Eligible Employees Not Enrolling in Health Plans
The percentage of U.S. employees eligible for employer-sponsored health insurance who decided to enroll decreased from 85.3% in 1998 to 80.3% in 2003, according to a report released on Thursday by the Robert Wood Johnson Foundation, the AP/Houston Chronicle reports. For the report, researchers at the University of Minnesota examined employer surveys conducted annually by the federal government (AP/Houston Chronicle, 5/4).
According to the report, the annual cost of health insurance premiums for an individual employee increased from an average of about $2,454 in 1998 dollars adjusted for inflation to about $3,481 in 2003, and employers paid about 82% of the cost in both 1998 and 2005.
Three million fewer employees enrolled in optional employer-sponsored health insurance in 2003 than in 1998, in part because of the 42% increase in the cost of premiums, the report finds (Reuters/Los Angeles Times, 5/5).
RWJF CEO Risa Lavizzo-Mourey said, "With premium rising each year for companies and their employees, millions of workers are no longer accepting the health insurance offered through their jobs. If trends continue, this could dramatically increase the number of working but uninsured people in this nation" (RWJF release, 5/4).
Lavizzo-Mourey added, "This report should be as alarming to Congress as it is to the American people because employer-sponsored health insurance is the backbone of America's health care system" (Reuters/Los Angeles Times, 5/5).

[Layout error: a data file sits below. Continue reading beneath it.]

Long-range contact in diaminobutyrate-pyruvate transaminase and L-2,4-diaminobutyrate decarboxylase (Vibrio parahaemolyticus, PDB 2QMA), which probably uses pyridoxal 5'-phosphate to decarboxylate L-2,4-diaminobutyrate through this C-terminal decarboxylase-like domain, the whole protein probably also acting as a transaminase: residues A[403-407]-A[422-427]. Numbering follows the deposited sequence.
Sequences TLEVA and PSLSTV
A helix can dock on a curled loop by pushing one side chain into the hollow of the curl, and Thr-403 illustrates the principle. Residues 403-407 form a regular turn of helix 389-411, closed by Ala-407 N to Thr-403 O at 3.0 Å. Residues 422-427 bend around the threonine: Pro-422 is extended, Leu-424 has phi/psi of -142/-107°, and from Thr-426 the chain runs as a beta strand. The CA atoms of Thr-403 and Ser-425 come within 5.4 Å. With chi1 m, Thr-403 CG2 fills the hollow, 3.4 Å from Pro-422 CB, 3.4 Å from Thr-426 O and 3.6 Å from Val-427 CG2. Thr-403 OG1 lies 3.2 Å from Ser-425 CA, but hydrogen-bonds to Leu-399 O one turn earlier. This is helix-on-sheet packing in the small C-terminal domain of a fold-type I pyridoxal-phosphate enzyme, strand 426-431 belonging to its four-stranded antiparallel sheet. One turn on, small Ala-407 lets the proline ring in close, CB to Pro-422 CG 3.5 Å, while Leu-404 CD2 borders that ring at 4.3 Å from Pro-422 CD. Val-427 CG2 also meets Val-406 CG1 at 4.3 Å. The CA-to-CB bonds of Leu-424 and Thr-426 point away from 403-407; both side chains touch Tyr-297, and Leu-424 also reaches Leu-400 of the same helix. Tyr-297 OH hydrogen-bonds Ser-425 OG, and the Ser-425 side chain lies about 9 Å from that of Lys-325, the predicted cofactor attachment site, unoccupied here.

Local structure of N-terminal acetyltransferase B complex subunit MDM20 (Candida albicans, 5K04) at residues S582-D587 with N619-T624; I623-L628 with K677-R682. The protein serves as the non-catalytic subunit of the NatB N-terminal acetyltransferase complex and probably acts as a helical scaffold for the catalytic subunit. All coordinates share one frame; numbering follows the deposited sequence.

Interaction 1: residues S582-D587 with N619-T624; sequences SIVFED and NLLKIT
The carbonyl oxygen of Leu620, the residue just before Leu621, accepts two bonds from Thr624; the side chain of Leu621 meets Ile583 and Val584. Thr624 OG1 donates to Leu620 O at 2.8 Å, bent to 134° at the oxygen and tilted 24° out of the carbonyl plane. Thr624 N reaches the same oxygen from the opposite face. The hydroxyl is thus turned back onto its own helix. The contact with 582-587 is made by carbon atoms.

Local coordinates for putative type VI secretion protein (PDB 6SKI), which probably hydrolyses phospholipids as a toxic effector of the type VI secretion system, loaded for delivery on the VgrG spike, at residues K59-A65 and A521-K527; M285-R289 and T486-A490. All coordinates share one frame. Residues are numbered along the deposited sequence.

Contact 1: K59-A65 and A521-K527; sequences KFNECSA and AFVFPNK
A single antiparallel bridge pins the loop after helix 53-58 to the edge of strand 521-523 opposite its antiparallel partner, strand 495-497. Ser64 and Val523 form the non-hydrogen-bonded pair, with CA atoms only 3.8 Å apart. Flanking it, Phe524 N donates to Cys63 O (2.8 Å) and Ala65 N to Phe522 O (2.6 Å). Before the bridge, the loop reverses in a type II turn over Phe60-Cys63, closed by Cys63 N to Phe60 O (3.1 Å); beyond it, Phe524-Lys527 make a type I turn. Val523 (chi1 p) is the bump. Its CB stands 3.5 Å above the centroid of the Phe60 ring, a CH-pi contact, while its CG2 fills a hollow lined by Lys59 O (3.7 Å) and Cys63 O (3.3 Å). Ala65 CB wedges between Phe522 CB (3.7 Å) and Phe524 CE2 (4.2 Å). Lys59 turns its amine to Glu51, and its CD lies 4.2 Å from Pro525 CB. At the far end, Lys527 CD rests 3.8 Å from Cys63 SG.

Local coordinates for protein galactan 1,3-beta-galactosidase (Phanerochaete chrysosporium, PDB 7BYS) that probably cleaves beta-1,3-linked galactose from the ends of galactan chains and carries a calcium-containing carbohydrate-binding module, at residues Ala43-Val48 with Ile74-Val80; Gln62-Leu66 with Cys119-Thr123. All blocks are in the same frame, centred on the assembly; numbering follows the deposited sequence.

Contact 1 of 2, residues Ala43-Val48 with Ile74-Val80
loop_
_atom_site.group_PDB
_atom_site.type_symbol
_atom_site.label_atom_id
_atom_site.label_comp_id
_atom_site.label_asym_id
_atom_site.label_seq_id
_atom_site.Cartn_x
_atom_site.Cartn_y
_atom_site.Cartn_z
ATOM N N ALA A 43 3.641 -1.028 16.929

The report is available online. Note: You must have Adobe Acrobat Reader to view the report.
PBS' "NOW" on Friday as part of "Cover the Uninsured Week" is scheduled to include a segment examining the approximately 45 million U.S. residents without health insurance, U.S. residents who purchase inexpensive policies that provide inadequate coverage, and a bill (SB 1955) sponsored by Sen. Mike Enzi (R-Wyo.) that would allow small businesses and trade associations to partner to offer group health plans on a statewide or nationwide basis.
The segment also will profile a U.S. resident who purchased a policy from Mega Life & Health Insurance that did not provide benefits as advertised.
The program's Web site includes a photo essay, additional information about the legislation, consumer advice on selecting an insurance plan, links to related resources and a commentary by NOW new media senior producer Joel Schwartzberg ("NOW," PBS, 5/5).
A transcript of the program will be available online after the broadcast. Video of the program will be available online in RealPlayer after the broadcast.